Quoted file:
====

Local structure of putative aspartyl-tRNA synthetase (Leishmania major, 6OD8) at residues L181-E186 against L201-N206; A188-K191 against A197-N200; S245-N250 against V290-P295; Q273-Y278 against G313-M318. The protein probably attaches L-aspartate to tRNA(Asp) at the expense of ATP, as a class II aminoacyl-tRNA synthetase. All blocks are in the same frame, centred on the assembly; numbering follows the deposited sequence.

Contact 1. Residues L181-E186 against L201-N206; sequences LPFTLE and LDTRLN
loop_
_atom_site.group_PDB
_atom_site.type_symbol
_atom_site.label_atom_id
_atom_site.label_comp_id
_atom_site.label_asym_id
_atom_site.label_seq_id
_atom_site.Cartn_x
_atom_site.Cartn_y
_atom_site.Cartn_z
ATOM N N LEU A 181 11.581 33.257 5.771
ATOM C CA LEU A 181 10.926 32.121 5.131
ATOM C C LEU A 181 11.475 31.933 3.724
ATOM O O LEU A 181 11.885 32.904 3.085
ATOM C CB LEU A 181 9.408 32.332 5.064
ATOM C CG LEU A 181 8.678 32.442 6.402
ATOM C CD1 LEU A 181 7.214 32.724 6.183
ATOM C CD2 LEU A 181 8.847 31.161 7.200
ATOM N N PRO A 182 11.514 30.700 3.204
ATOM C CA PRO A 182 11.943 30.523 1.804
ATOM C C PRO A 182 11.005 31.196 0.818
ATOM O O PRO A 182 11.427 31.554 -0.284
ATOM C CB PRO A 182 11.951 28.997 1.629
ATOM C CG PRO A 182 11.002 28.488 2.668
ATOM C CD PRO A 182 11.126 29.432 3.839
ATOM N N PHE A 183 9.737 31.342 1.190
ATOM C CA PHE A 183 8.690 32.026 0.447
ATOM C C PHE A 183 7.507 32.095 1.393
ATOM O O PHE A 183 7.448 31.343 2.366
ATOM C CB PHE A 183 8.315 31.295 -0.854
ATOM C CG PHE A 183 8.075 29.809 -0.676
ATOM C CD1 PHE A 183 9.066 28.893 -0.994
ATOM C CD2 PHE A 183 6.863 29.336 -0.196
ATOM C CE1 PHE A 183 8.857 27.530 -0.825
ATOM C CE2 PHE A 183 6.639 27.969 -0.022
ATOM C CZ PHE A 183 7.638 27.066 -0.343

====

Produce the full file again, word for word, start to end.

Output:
Local structure of putative aspartyl-tRNA synthetase (Leishmania major, 6OD8) at residues L181-E186 against L201-N206; A188-K191 against A197-N200; S245-N250 against V290-P295; Q273-Y278 against G313-M318. The protein probably attaches L-aspartate to tRNA(Asp) at the expense of ATP, as a class II aminoacyl-tRNA synthetase. All blocks are in the same frame, centred on the assembly; numbering follows the deposited sequence.

Contact 1. Residues L181-E186 against L201-N206; sequences LPFTLE and LDTRLN
loop_
_atom_site.group_PDB
_atom_site.type_symbol
_atom_site.label_atom_id
_atom_site.label_comp_id
_atom_site.label_asym_id
_atom_site.label_seq_id
_atom_site.Cartn_x
_atom_site.Cartn_y
_atom_site.Cartn_z
ATOM N N LEU A 181 11.581 33.257 5.771
ATOM C CA LEU A 181 10.926 32.121 5.131
ATOM C C LEU A 181 11.475 31.933 3.724
ATOM O O LEU A 181 11.885 32.904 3.085
ATOM C CB LEU A 181 9.408 32.332 5.064
ATOM C CG LEU A 181 8.678 32.442 6.402
ATOM C CD1 LEU A 181 7.214 32.724 6.183
ATOM C CD2 LEU A 181 8.847 31.161 7.200
ATOM N N PRO A 182 11.514 30.700 3.204
ATOM C CA PRO A 182 11.943 30.523 1.804
ATOM C C PRO A 182 11.005 31.196 0.818
ATOM O O PRO A 182 11.427 31.554 -0.284
ATOM C CB PRO A 182 11.951 28.997 1.629
ATOM C CG PRO A 182 11.002 28.488 2.668
ATOM C CD PRO A 182 11.126 29.432 3.839
ATOM N N PHE A 183 9.737 31.342 1.190
ATOM C CA PHE A 183 8.690 32.026 0.447
ATOM C C PHE A 183 7.507 32.095 1.393
ATOM O O PHE A 183 7.448 31.343 2.366
ATOM C CB PHE A 183 8.315 31.295 -0.854
ATOM C CG PHE A 183 8.075 29.809 -0.676
ATOM C CD1 PHE A 183 9.066 28.893 -0.994
ATOM C CD2 PHE A 183 6.863 29.336 -0.196
ATOM C CE1 PHE A 183 8.857 27.530 -0.825
ATOM C CE2 PHE A 183 6.639 27.969 -0.022
ATOM C CZ PHE A 183 7.638 27.066 -0.343